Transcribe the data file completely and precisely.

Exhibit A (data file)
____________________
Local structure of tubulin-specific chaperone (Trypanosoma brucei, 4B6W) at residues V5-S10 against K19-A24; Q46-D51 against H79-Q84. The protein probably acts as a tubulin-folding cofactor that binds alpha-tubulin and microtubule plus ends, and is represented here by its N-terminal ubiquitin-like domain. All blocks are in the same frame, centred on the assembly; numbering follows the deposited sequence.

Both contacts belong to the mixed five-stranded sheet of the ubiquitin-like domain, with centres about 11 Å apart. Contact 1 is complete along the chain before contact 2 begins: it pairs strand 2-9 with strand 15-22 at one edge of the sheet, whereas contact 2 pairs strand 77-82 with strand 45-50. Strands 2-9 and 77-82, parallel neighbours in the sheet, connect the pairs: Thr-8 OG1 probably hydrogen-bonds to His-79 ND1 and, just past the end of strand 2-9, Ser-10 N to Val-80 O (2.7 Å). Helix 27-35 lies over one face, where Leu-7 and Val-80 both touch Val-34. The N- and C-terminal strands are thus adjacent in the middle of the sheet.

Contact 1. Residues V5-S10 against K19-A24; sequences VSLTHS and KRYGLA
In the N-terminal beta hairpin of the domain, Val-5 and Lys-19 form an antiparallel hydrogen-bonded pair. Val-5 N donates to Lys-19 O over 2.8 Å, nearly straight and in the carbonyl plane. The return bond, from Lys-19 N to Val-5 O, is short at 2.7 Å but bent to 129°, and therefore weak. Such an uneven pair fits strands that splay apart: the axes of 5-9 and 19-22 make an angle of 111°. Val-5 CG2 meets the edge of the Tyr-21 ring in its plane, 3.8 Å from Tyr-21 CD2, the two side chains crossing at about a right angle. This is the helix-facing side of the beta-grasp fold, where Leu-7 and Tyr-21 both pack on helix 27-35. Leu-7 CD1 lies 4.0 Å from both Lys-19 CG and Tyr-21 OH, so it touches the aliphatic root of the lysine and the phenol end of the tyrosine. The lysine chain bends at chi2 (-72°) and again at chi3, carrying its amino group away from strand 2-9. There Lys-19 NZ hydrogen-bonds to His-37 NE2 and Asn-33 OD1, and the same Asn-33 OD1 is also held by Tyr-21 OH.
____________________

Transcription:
Local structure of tubulin-specific chaperone (Trypanosoma brucei, 4B6W) at residues V5-S10 against K19-A24; Q46-D51 against H79-Q84. The protein probably acts as a tubulin-folding cofactor that binds alpha-tubulin and microtubule plus ends, and is represented here by its N-terminal ubiquitin-like domain. All blocks are in the same frame, centred on the assembly; numbering follows the deposited sequence.

Both contacts belong to the mixed five-stranded sheet of the ubiquitin-like domain, with centres about 11 Å apart. Contact 1 is complete along the chain before contact 2 begins: it pairs strand 2-9 with strand 15-22 at one edge of the sheet, whereas contact 2 pairs strand 77-82 with strand 45-50. Strands 2-9 and 77-82, parallel neighbours in the sheet, connect the pairs: Thr-8 OG1 probably hydrogen-bonds to His-79 ND1 and, just past the end of strand 2-9, Ser-10 N to Val-80 O (2.7 Å). Helix 27-35 lies over one face, where Leu-7 and Val-80 both touch Val-34. The N- and C-terminal strands are thus adjacent in the middle of the sheet.

Contact 1. Residues V5-S10 against K19-A24; sequences VSLTHS and KRYGLA
In the N-terminal beta hairpin of the domain, Val-5 and Lys-19 form an antiparallel hydrogen-bonded pair. Val-5 N donates to Lys-19 O over 2.8 Å, nearly straight and in the carbonyl plane. The return bond, from Lys-19 N to Val-5 O, is short at 2.7 Å but bent to 129°, and therefore weak. Such an uneven pair fits strands that splay apart: the axes of 5-9 and 19-22 make an angle of 111°. Val-5 CG2 meets the edge of the Tyr-21 ring in its plane, 3.8 Å from Tyr-21 CD2, the two side chains crossing at about a right angle. This is the helix-facing side of the beta-grasp fold, where Leu-7 and Tyr-21 both pack on helix 27-35. Leu-7 CD1 lies 4.0 Å from both Lys-19 CG and Tyr-21 OH, so it touches the aliphatic root of the lysine and the phenol end of the tyrosine. The lysine chain bends at chi2 (-72°) and again at chi3, carrying its amino group away from strand 2-9. There Lys-19 NZ hydrogen-bonds to His-37 NE2 and Asn-33 OD1, and the same Asn-33 OD1 is also held by Tyr-21 OH.